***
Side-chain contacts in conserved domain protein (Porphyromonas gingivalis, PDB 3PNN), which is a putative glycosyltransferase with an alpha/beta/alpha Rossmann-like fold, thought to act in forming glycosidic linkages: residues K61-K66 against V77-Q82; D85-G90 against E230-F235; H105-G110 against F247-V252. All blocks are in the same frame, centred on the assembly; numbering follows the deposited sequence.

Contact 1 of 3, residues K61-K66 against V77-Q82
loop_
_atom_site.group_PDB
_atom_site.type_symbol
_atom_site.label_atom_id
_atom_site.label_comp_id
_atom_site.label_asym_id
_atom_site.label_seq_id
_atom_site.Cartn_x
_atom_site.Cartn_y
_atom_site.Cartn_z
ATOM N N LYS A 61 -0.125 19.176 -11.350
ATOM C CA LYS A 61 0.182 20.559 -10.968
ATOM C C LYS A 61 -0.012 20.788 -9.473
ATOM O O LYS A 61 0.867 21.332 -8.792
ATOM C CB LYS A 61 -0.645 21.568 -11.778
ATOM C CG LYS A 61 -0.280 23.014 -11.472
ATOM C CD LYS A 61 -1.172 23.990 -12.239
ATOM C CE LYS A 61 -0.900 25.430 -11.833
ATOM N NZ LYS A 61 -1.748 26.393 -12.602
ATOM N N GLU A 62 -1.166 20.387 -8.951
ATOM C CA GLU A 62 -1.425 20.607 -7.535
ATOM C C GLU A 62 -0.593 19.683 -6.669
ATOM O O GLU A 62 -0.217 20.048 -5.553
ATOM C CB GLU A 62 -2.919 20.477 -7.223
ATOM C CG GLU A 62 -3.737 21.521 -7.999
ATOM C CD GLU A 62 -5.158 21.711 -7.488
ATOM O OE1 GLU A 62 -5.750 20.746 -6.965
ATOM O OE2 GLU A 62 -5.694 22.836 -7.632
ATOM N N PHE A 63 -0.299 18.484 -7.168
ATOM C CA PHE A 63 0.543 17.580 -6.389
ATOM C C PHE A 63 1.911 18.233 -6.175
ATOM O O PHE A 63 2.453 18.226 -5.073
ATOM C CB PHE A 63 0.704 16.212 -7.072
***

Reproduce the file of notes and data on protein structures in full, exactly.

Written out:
Side-chain contacts in conserved domain protein (Porphyromonas gingivalis, PDB 3PNN), which is a putative glycosyltransferase with an alpha/beta/alpha Rossmann-like fold, thought to act in forming glycosidic linkages: residues K61-K66 against V77-Q82; D85-G90 against E230-F235; H105-G110 against F247-V252. All blocks are in the same frame, centred on the assembly; numbering follows the deposited sequence.

Contact 1 of 3, residues K61-K66 against V77-Q82
loop_
_atom_site.group_PDB
_atom_site.type_symbol
_atom_site.label_atom_id
_atom_site.label_comp_id
_atom_site.label_asym_id
_atom_site.label_seq_id
_atom_site.Cartn_x
_atom_site.Cartn_y
_atom_site.Cartn_z
ATOM N N LYS A 61 -0.125 19.176 -11.350
ATOM C CA LYS A 61 0.182 20.559 -10.968
ATOM C C LYS A 61 -0.012 20.788 -9.473
ATOM O O LYS A 61 0.867 21.332 -8.792
ATOM C CB LYS A 61 -0.645 21.568 -11.778
ATOM C CG LYS A 61 -0.280 23.014 -11.472
ATOM C CD LYS A 61 -1.172 23.990 -12.239
ATOM C CE LYS A 61 -0.900 25.430 -11.833
ATOM N NZ LYS A 61 -1.748 26.393 -12.602
ATOM N N GLU A 62 -1.166 20.387 -8.951
ATOM C CA GLU A 62 -1.425 20.607 -7.535
ATOM C C GLU A 62 -0.593 19.683 -6.669
ATOM O O GLU A 62 -0.217 20.048 -5.553
ATOM C CB GLU A 62 -2.919 20.477 -7.223
ATOM C CG GLU A 62 -3.737 21.521 -7.999
ATOM C CD GLU A 62 -5.158 21.711 -7.488
ATOM O OE1 GLU A 62 -5.750 20.746 -6.965
ATOM O OE2 GLU A 62 -5.694 22.836 -7.632
ATOM N N PHE A 63 -0.299 18.484 -7.168
ATOM C CA PHE A 63 0.543 17.580 -6.389
ATOM C C PHE A 63 1.911 18.233 -6.175
ATOM O O PHE A 63 2.453 18.226 -5.073
ATOM C CB PHE A 63 0.704 16.212 -7.072